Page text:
Doing the right thing or doing it right?

Assessment literacy is a new term to me and it really does make sense! Here is a not-too-long definition:


It’s important for educators and students to be assessment literate for a few reasons: for student success in assignments, for student confidence, for fair and consistent marking of assessors.

So what is the best method that to prepare students to become assessment literate? This quote makes me think of the hidden curriculum a little…

Now, it is still hard to relate summative assessment back to Personal Tutoring, but we do assess!


The assessment matrix was introduced and very interesting:

Q1, The Traditional Approach: where students come to know assessment standards over time through trial-and-error, the osmosis standard.

Q2, The Explicit Approach: here, the goal is to clarify assessment standards using explicitly assessment briefs, criteria and rubrics but often students do not necessarily understand the briefs or interpret them differently from the assessor.

Q3, The Social Constructivist Approach: in this approach, the students understand and know the assessment standard and have opportunities to use, apply and create their own meanings.

Q4, Community of Practice Approach: here, deep learning occurs as a community, where people come together and develop shared understanding through social engagement. The students take an active role in the design of the assessment and the feedback – fantastic!

The final approach appears to be the most engaging and interesting, but I don’t think the Personal Tutoring service is quite there with creating a community approach as our main assessment is formative through workshops and learning plans, which for the most part are personalised per student.

After learning more about assessment literacy, we were able to revisit a video of student experience of and their preferred methods. What hit me again was how some assessment guidelines are really lacking and I was shocked that bench-marking assignments as was a standard practice in 11-19 wasn’t occurring at HE – a real learning curve!

Finally, we took a look at why we assess. Now, this is not always clear and very subjective according to each individual involved. This was clearly demonstrated when referring to the stakeholders in assessment:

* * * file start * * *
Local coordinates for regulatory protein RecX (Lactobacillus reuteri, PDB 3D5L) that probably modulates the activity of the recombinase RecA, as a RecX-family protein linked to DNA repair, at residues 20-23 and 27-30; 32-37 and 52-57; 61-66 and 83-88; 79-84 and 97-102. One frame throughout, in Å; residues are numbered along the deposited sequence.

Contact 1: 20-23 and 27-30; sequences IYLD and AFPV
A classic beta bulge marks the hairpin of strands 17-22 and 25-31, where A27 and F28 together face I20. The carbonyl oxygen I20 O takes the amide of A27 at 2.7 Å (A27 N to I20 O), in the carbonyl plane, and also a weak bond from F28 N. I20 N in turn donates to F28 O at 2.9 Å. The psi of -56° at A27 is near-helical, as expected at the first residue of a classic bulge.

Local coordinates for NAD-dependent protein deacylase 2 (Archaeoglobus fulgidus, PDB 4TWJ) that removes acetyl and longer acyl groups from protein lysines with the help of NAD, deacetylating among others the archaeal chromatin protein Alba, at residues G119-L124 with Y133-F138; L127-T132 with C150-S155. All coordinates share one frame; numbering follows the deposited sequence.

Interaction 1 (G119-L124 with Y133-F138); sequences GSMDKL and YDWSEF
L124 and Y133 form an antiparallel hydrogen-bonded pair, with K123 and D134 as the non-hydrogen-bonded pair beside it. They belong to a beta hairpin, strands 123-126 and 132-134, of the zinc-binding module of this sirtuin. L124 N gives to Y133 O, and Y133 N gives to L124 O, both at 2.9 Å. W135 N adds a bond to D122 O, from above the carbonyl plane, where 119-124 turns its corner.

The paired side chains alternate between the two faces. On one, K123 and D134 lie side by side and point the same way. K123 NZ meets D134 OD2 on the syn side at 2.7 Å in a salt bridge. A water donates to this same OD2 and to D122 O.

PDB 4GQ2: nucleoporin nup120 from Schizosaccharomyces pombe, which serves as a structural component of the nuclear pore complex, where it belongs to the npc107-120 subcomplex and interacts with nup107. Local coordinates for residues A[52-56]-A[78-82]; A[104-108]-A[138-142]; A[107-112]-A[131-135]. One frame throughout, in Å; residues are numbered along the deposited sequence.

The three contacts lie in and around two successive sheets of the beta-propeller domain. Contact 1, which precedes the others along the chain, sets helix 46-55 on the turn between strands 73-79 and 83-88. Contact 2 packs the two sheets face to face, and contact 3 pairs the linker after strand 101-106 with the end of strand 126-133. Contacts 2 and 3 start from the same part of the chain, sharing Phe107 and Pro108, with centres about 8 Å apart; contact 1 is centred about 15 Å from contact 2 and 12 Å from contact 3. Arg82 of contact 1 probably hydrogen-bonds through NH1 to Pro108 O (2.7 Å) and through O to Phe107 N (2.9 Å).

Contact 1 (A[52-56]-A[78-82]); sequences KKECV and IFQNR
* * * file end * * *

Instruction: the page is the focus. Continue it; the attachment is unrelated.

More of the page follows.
That called it a wrap for the week!

To finish off, I’ve considered pulled together a few summary points:

  • From being a qualified 11-19 teacher I had this set standard in my head for summative assessment that I thought would still be at least somewhat included in HE, but that hasn’t been the case. Summative assessments in 11-19 always had an exam board in mind. Formative assessments had a lot more flexibility using peer assessors. My own experience of assessment was very different from my BSc to MA, but I have been able to experience both strengths and weaknesses to pull forward into this module.
  • Knowing more about how HE educators set their assessments and how assessors mark has been eye-opening and I really am considering how to create an improved integrated approach for Personal Tutoring to supporting each department in assessments.
  • I’m not quite sure how to move Personal Tutoring from Q3 to Q4 of the assessment matrix, but creating a ‘cultivated’ community of practice approach is an area to consider with my team.

Overall, it has been an insight first week back into the PGCAPHE and I’m happy to be here 🙂

I’m back!

So, after what feels like a very long break from the PGCAPHE, I’m back to studying and back to blogging.

I haven’t added any posts to the blog since the last module for a few reasons:

  1. I went to Wales and climbed Mount Snowdon, then battled my fears to get back down it again!
  2. My focuses have been elsewhere with project managing enrolment and social events.
  3. I have been taking part in other exciting training opportunities such as LEAD – both as learning and leading sessions.
  4. My team and I have been working hard on other projects such as our online presence.
  5. I’ve been implementing my learning into a new fresh term of Personal Tutoring.
  6. I’ve been preparing to move from London to the Kent!

It’s been a very busy but very rewarding few months. I’m all organised and prepared to be back and excited to learn more on ‘Developing and Enhancing Assessment and Feedback in Higher Education’.